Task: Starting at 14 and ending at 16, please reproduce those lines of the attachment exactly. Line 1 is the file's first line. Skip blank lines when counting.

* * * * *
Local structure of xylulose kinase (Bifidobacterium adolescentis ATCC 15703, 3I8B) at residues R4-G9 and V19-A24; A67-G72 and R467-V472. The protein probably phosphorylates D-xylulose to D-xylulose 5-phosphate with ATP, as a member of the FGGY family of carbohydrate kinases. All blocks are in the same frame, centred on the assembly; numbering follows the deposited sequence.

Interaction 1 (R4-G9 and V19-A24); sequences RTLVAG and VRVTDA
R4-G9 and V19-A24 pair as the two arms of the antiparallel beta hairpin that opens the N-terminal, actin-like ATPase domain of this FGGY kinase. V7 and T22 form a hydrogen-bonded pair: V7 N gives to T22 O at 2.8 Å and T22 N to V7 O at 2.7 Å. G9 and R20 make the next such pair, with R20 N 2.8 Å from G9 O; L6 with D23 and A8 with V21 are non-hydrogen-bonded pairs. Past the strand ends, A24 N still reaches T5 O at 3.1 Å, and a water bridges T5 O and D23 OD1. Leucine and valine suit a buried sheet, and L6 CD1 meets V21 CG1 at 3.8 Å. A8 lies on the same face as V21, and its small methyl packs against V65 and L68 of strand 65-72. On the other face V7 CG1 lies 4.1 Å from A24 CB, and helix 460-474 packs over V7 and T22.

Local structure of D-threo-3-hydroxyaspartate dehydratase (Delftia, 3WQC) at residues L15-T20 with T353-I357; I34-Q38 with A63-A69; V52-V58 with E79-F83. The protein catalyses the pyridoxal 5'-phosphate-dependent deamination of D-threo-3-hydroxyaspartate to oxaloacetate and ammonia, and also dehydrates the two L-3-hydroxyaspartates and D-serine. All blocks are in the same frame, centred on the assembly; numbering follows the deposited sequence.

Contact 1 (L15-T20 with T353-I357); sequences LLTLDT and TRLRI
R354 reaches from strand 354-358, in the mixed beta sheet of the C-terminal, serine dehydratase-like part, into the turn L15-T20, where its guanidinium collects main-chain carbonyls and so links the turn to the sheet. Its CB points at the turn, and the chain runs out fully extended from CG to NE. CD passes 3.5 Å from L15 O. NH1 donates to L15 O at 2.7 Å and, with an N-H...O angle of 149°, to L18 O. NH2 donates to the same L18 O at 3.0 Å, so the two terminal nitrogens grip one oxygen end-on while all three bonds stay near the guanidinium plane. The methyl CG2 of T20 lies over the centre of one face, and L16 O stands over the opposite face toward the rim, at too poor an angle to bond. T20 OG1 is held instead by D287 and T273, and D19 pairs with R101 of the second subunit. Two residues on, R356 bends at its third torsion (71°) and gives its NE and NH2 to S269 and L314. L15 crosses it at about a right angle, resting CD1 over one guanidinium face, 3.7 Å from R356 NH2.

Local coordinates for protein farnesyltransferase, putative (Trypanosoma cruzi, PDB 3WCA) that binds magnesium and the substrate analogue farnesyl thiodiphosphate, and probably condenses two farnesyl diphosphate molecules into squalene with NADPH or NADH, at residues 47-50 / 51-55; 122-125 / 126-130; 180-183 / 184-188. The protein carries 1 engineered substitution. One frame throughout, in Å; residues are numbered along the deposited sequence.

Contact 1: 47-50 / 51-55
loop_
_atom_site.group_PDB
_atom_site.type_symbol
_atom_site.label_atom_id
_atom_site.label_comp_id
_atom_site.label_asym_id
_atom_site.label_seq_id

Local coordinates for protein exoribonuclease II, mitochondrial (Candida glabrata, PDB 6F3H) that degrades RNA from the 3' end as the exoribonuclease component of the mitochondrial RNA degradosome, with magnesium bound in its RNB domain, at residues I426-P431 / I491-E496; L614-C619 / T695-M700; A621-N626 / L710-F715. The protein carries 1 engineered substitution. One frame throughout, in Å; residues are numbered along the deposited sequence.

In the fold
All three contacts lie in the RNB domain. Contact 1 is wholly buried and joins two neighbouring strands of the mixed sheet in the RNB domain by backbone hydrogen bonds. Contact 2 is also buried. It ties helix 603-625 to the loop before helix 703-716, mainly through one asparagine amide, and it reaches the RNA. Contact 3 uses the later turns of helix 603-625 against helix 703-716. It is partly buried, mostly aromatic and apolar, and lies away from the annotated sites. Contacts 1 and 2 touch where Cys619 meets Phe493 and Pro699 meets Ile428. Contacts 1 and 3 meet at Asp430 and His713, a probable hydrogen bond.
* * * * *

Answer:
_atom_site.label_asym_id
_atom_site.label_seq_id

Local coordinates for protein exoribonuclease II, mitochondrial (Candida glabrata, PDB 6F3H) that degrades RNA from the 3' end as the exoribonuclease component of the mitochondrial RNA degradosome, with magnesium bound in its RNB domain, at residues I426-P431 / I491-E496; L614-C619 / T695-M700; A621-N626 / L710-F715. The protein carries 1 engineered substitution. One frame throughout, in Å; residues are numbered along the deposited sequence.